View Article: PubMed Central - PubMed

Affiliation: Shelter Research and Development, Community Outreach, American Society for the Prevention of Cruelty to Animals (ASPCA®), 3201 SW Winding Way, Palm City, FL 34990, USA. emily.weiss@aspca.org.

ABSTRACT
While the overall trend in euthanasia has been decreasing nationally, large dogs are at a higher risk of euthanasia than other sized dogs in most animal shelters in the United States. We hypothesized one way to increase the lives saved with respect to these large dogs is to keep them home when possible. In order to develop solutions to decrease relinquishment, a survey was developed to learn more about the reasons owners relinquish large dogs. The survey was administered to owners relinquishing their dogs at two large municipal facilities, one in New York City and one in Washington, D.C. There were 157 responses between the two facilities. We found both significant similarities and differences between respondents and their dogs from the two cities. We identified opportunities to potentially support future relinquishers and found that targets for interventions are likely different in each community.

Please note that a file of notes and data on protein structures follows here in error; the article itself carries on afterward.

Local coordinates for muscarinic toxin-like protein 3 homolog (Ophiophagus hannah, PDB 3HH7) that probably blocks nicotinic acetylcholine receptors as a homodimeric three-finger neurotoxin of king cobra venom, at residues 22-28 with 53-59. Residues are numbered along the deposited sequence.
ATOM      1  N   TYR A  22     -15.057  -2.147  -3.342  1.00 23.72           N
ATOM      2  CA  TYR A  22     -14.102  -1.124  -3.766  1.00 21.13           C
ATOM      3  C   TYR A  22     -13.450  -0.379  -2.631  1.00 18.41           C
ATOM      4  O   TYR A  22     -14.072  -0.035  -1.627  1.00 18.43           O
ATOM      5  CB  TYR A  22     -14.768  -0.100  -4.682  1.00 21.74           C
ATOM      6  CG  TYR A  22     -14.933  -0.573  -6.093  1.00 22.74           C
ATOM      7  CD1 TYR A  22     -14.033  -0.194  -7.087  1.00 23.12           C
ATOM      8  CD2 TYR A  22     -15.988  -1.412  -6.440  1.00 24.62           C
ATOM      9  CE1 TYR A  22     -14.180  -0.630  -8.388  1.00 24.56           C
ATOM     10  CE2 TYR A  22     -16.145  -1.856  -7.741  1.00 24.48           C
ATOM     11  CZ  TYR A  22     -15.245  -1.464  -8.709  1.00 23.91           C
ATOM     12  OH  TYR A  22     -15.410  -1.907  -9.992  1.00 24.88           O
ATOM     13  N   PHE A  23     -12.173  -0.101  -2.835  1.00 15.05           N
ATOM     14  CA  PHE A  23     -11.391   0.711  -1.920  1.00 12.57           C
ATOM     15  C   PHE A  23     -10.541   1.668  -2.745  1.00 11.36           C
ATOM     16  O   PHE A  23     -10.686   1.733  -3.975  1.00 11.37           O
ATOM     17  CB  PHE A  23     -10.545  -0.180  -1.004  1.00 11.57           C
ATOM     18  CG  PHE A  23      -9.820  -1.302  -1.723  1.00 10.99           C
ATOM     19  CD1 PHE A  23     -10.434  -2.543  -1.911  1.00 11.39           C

No MeSH data available.